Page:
Where East meets West – Part 6

It’s Sunday – January 20th – it’s minus 4 outside – it’s frosty, and the light I know is going to be fabulous.  I drag my other half out of bed and announce that we’re going out.  “Where?” he says…. “To the Meridian of course”.

I’m retracing some of the route I took the other week, but taking in the village of Hagworthingham.  This historic village nestles on the edge of the Lincolnshire Wolds in a designated Area of Outstanding Natural Beauty. The important and beautiful Snipe Dales Country Park is adjacent and Hagworthingham is situated approximately equidistant from the market towns of Horncastle, Alford and Spilsby.

Snipe Dales is right on the Meridian, and I’ll be visiting there another time.  We had to stop at the ford though just outside Hagworthingham, and the cold seeped into my hands and feet – out of the sun, and near water, the temperature plummeted and we got a move on quickly…

Next – was Stockwith Mill and Bridge.  The 17th Century Mill was run for over 30 years as a tea room, but recently it has closed, and the property has been sold.  I would have loved to have photographed the mill and included the overshot waterwheel (which was last used in the 1950’s).  As it is, I had to make do with images from the main road.


The mill used to have a small museum which included artifacts which belonged to Alfred Lord Tennyson.  I have seen some beautiful photographs of this house, but sadly it’s all marked as private now, and I could get no closer.

On the route back, I decided to stop again at Somersby – as I’d seen a lovely tree lined road, which I didn’t photograph last time, as the light was dull and flat – today was much better, and having got the trees – I looked around where I had parked the car.


I’d parked in what looked like a small quarry – though very overgrown – and I clambered up the rocks to see the view from the top – what I didn’t notice on the way up was all the carvings in the rock face – and because the sun was low still, it highlighted the names engraved there.  It didn’t seem to be random graffiti.  You would have had to have taken tools to inscribe your name so deeply in the rock.


It has obviously been going on for generations, and I wondered why, and how it came that people travelled to this really out of the way place to carve their names on the rocks.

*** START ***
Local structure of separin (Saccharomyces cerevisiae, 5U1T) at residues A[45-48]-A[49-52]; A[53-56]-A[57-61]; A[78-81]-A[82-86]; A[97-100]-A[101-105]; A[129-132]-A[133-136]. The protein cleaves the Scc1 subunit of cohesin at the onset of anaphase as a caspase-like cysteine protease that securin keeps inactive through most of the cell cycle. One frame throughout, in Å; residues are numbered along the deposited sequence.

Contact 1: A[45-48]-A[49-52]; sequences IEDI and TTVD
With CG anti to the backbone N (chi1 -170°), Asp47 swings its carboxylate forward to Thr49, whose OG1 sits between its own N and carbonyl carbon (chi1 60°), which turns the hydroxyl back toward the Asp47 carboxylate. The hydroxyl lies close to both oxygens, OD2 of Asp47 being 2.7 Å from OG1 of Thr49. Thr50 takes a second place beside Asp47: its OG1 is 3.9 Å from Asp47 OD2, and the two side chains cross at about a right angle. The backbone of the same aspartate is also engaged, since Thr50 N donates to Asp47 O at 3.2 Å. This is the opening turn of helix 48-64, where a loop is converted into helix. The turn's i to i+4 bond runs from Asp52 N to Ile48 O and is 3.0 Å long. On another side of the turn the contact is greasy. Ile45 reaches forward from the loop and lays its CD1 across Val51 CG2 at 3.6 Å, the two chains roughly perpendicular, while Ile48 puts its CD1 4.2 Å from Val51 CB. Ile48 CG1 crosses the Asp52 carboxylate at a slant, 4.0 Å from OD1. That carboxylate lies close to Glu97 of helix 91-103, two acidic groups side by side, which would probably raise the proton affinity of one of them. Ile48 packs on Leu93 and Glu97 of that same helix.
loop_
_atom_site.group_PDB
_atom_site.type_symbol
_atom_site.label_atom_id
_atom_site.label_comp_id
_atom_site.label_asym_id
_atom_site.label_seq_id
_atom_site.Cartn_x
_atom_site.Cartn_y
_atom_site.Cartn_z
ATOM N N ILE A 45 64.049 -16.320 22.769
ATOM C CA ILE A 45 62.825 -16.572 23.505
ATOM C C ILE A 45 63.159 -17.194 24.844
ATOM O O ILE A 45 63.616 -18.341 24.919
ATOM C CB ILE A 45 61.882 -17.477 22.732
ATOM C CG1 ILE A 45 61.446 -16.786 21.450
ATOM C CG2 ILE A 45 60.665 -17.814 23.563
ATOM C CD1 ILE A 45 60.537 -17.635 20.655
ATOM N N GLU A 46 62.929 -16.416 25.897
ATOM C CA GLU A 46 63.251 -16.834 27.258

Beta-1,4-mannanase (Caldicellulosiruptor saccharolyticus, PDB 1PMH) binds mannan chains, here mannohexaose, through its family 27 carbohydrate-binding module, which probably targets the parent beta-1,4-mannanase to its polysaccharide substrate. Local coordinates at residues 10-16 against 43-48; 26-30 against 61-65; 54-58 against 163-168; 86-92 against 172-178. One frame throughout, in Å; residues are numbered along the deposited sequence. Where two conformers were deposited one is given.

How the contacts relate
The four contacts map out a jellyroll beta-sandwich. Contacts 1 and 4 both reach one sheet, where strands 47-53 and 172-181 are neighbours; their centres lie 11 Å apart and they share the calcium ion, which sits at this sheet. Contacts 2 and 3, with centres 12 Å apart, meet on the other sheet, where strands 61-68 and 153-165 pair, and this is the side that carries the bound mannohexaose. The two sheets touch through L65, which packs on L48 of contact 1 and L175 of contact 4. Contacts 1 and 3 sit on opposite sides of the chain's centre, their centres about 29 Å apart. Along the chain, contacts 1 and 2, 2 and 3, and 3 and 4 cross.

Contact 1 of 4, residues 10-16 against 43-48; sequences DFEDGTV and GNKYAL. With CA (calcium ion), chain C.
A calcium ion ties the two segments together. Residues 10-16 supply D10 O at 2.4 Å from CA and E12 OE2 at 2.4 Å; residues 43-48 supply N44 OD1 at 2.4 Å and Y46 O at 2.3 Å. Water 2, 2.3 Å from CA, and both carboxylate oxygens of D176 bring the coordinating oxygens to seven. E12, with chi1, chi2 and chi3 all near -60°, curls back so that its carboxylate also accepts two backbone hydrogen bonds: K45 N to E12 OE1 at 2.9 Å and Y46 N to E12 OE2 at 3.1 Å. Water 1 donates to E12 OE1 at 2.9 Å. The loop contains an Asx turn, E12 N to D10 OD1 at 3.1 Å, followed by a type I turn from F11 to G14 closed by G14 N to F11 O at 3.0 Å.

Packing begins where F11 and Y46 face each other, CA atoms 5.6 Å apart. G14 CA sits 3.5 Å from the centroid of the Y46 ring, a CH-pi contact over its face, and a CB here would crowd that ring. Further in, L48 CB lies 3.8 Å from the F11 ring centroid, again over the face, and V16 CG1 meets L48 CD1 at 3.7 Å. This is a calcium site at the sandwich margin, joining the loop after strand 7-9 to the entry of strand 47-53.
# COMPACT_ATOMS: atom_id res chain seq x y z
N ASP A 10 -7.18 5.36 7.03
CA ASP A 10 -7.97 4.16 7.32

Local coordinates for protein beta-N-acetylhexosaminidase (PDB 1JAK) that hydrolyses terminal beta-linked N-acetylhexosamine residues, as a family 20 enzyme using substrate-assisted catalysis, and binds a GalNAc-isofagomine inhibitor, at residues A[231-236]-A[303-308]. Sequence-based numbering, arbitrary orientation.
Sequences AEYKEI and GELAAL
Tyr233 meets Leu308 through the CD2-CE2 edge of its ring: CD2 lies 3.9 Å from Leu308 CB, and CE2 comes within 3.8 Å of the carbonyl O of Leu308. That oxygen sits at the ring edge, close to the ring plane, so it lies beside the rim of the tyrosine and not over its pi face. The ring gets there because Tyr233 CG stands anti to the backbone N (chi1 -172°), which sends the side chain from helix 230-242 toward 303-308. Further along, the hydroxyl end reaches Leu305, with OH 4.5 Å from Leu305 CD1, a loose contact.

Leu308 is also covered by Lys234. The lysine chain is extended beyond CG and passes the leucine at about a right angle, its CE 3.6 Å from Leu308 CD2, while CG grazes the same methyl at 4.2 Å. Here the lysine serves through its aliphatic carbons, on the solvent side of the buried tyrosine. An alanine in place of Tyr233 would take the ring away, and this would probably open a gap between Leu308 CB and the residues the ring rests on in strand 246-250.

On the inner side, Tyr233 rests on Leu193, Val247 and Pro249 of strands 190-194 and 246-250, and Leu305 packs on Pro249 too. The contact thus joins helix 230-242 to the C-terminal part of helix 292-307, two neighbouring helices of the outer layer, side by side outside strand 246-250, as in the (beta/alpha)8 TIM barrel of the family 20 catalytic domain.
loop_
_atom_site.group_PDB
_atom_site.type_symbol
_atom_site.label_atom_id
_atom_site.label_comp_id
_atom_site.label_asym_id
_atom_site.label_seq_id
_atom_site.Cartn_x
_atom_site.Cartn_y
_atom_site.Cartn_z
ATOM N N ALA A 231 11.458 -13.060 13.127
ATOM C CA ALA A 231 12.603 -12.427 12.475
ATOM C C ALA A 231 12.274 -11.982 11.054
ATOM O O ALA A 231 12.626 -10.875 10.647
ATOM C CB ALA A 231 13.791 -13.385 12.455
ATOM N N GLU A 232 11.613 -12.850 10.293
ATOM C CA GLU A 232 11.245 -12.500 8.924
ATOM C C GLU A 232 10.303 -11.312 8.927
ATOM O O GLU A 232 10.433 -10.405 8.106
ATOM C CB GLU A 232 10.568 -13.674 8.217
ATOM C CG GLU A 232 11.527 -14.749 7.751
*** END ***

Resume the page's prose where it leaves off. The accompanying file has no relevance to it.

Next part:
Next time, a bit further South still, to  Bolingbroke and East Kirby.


You can follow the tour on Google by clicking this link

A Summer of Dragons

This week I was out walking with the dogs, and noticed a good number of Damsel and Dragonflies.  By Friday I had a bit of time, and decided to go hunting Dragons…. The majority I saw were Brown Hawkers…

Brown HawkerThe Brown Hawker (Aeshna grandis) is a large dragonfly about 73 millimetres (2.9 in) long. It is a distinctive species and is easily recognised, even in flight, by its brown body and bronze wings. At rest, blue spots on the second and third segments of the male’s abdomen can be noticed; these are absent in female.

It is widespread in England but commonest in the South East; local in Ireland and rare in Scotland. It is found on well-vegetated ponds, lakes and canals. It patrols a regular hunting territory around margins which is vigorously defended against intruders.

The flight time is mainly July to September. The nymph has stripes on the side of the thorax and distinct banding on the legs. (Text from Wikipedia)

Brown HawkerYou can get more information from the British Dragonfly Society
http://www.british-dragonflies.org.uk/

Shooting at the Speed of Light

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Speed of Light Salford: 21-23 March

NVA’s Speed of Light brought The Quays, Greater Manchester’s waterfront to life from Thu 21 – Sat 23 March 2013 from 8-9pm each night.

A centrepiece of the Edinburgh International Festival and recently staged in the docklands of Yokohama in Japan , the night-time work used light, intentional movement and sound to change the way we see and feel about a chosen environment.

Hundreds of runners in specially commissioned LED light suits created beautiful, choreographed patterns of light flowing through streets, over bridges and around public spaces and buildings. Free and non-ticketed for the the watching audience, it was seen as a piece of abstract art on the quays.

I was able to photograph the dress rehearsal for this fantastic event from above the crowds – some of the patterns made by the runners were seen at their best from this vantage point.

Many thanks to the organisers NVA and to Peel Holdings for allowing the photography to take place.

To see the full set of images CLICK HERE